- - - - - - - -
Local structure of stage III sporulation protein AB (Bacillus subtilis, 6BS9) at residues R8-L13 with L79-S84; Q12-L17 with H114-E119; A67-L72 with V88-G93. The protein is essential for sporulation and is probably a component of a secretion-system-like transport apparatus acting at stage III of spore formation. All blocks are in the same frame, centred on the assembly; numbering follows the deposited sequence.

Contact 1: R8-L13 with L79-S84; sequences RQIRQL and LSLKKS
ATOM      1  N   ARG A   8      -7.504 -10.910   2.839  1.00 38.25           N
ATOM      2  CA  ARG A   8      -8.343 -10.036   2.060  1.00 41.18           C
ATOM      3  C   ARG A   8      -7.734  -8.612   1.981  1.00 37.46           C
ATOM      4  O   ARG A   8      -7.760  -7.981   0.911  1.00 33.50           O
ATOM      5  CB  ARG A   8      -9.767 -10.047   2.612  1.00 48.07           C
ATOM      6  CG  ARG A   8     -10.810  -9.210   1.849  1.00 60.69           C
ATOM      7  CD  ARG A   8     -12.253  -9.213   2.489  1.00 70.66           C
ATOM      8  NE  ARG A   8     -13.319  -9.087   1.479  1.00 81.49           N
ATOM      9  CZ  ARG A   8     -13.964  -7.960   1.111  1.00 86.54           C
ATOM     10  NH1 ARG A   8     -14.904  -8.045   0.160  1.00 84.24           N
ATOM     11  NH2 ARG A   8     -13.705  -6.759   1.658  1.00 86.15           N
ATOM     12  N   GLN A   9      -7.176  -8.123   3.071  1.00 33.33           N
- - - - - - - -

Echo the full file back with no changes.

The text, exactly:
Local structure of stage III sporulation protein AB (Bacillus subtilis, 6BS9) at residues R8-L13 with L79-S84; Q12-L17 with H114-E119; A67-L72 with V88-G93. The protein is essential for sporulation and is probably a component of a secretion-system-like transport apparatus acting at stage III of spore formation. All blocks are in the same frame, centred on the assembly; numbering follows the deposited sequence.

Contact 1: R8-L13 with L79-S84; sequences RQIRQL and LSLKKS
ATOM      1  N   ARG A   8      -7.504 -10.910   2.839  1.00 38.25           N
ATOM      2  CA  ARG A   8      -8.343 -10.036   2.060  1.00 41.18           C
ATOM      3  C   ARG A   8      -7.734  -8.612   1.981  1.00 37.46           C
ATOM      4  O   ARG A   8      -7.760  -7.981   0.911  1.00 33.50           O
ATOM      5  CB  ARG A   8      -9.767 -10.047   2.612  1.00 48.07           C
ATOM      6  CG  ARG A   8     -10.810  -9.210   1.849  1.00 60.69           C
ATOM      7  CD  ARG A   8     -12.253  -9.213   2.489  1.00 70.66           C
ATOM      8  NE  ARG A   8     -13.319  -9.087   1.479  1.00 81.49           N
ATOM      9  CZ  ARG A   8     -13.964  -7.960   1.111  1.00 86.54           C
ATOM     10  NH1 ARG A   8     -14.904  -8.045   0.160  1.00 84.24           N
ATOM     11  NH2 ARG A   8     -13.705  -6.759   1.658  1.00 86.15           N
ATOM     12  N   GLN A   9      -7.176  -8.123   3.071  1.00 33.33           N